It's a balancing act, if you refactor too soon your program will change a lot and you'll have wasted time making things nice that you then throw away. If you refactor too much and have fancy interfaces, tons of separate files, etc then your over engineering makes it harder to work on and harder to refactor later. In a complex app that only you work on, you want reasonable organization without wasting too much time.

Be aware of decoupling but don't be afraid to use public fields, don't worry about optimizations (especially for a desktop app), and don't worry about making the code too nice. Refactor periodically to clean up your mess, but don't go crazy with it. :) The goal is to get things working, not a code beauty contest. You need nice code so you can be productive and implement everything you want, but making it any nicer than that is a waste of time. If you get stuck because your code gets messy, hard to read, hard to change before you can implement everything, maybe you should refactor sooner. Identify why that happens and maybe I can give better feedback.

Choosing good technologies is also important. Having experience with a bunch of technologies can really help. You'll work faster, choose good libraries right off the bat, etc.

That said, using a tool someone else has built can save you a massive amount of time. Do you want to make games or do you want to make tools?
If you can find a tool that costs "C" that does (or almost does) what you want...do the math:
1) T = Guess of time savings.
2) Account for opportunity cost: 2T
3) How much is my time worth: E
4) If 2*T*E >= C: buy and move on to important stuff.
https://www.iforce2d.net/rube/
http://gleed2d.codeplex.com/
http://www.mapeditor.org/

Here is someone building a level editor with some of the same technologies Spine uses:
http://www.badlogicgames.com/forum/view ... =16&t=8951
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Nate

Nate
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Pharan

Nate писал(а):It's a balancing act, if you refactor too soon your program will change a lot and you'll have wasted time making things nice that you then throw away. If you refactor too much and have fancy interfaces, tons of separate files, etc then your over engineering makes it harder to work on and harder to refactor later. In a complex app that only you work on, you want reasonable organization without wasting too much time.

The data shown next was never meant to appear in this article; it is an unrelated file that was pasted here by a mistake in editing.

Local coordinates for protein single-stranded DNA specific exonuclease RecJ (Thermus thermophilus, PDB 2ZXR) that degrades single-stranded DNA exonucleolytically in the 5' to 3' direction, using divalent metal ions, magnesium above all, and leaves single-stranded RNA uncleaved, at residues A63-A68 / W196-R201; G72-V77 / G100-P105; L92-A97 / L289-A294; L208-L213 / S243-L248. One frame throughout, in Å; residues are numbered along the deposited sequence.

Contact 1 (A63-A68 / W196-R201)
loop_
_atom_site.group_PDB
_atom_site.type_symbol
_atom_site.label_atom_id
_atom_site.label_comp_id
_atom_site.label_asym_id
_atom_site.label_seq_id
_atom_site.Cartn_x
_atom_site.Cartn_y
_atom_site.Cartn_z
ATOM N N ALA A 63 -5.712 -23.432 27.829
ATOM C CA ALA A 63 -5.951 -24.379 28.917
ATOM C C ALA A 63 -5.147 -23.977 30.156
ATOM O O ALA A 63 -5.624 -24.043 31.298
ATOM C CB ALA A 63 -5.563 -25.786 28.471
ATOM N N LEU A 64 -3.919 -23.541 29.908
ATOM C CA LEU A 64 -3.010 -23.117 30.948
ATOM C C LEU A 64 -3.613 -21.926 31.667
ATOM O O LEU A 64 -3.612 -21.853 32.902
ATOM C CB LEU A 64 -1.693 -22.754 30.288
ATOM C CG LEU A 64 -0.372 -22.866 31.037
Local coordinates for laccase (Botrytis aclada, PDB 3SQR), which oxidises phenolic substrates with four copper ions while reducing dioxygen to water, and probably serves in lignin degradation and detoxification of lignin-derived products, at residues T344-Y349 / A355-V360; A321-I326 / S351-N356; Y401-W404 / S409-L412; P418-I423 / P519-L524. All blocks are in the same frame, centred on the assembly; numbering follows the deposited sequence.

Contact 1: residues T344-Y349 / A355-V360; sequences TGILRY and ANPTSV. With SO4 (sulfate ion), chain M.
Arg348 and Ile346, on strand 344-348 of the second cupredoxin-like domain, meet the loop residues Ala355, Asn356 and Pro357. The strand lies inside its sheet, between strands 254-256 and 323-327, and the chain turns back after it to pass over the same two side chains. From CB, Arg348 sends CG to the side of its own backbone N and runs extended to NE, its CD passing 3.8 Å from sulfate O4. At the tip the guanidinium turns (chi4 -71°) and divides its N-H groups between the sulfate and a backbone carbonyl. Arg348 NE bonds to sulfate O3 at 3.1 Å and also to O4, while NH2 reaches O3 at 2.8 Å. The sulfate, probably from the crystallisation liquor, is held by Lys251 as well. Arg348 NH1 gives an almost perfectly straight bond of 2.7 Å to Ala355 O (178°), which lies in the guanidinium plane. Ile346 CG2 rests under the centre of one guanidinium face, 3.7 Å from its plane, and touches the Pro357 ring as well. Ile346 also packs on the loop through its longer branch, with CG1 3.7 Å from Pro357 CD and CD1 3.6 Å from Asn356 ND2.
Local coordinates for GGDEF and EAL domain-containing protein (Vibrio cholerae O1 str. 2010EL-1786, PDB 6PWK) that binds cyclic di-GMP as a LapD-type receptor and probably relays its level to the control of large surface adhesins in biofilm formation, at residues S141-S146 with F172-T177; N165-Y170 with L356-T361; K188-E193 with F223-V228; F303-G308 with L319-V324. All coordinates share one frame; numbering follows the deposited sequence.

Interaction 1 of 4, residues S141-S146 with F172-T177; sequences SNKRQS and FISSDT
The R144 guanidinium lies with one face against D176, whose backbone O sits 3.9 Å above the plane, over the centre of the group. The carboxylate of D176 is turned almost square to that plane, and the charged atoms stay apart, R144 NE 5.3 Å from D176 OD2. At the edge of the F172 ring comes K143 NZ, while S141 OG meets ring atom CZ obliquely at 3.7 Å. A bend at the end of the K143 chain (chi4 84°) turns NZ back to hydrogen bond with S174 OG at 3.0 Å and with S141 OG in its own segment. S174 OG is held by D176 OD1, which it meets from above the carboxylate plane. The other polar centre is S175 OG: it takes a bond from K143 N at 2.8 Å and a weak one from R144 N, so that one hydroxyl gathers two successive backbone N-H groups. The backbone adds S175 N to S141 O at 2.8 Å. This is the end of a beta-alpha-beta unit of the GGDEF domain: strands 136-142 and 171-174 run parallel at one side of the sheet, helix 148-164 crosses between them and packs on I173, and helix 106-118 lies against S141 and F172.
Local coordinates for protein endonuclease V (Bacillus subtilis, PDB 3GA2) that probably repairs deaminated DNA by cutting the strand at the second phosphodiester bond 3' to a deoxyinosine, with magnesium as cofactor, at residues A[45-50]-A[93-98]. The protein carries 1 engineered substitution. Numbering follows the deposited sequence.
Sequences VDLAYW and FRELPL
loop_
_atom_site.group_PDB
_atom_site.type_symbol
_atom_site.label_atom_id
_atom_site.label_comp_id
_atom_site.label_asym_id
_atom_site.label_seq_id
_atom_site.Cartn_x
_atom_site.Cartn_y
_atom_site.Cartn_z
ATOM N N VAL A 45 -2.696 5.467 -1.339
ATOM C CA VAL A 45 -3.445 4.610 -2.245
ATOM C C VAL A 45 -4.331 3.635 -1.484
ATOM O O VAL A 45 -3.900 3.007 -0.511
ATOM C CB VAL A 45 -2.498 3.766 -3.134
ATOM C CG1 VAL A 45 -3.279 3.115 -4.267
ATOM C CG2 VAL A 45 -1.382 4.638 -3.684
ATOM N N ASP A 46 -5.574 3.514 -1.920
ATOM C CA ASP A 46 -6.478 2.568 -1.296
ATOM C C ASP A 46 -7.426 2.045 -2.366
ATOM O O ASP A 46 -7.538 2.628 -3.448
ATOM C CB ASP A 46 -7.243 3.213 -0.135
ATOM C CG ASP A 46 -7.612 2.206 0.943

Oh, man. Have I seen overengineered stuff. It's the perfect antithesis to the code made by the programmer who only cares about things that work immediately. Both can be equally horrendously unreadable and unmovable. Except the former is more bureaucratic and sneakily hides behind well-named objects and lots and lots of dots.

This is really good, practical advice, Nate. As is the rest of your advice. Thank you. :love:

And it's what they teach at Stanford and Harvard anyway— judging from those free online lectures they release. Best advice you could give to someone who just learned OOP, or has simply fallen madly in love with its principles. It's definitely a balancing act.

Personally, I've found overengineering easy to avoid as it's a logical conclusion to make that it's too hard to predict how ever-changing things will ultimately work. It's also part of an artist's training to start loose and assume things can be thrown away, and then just solidify it once you're decided about how it's going to work.
The thing I've been consciously doing is avoiding adding features and structure until it becomes needed or obvious (or if was planned for from the start).
Having an API that covers its bases is helpful if you're making a library, but for personal code and internals, it's much more helpful to keep things lean and obvious.
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Pharan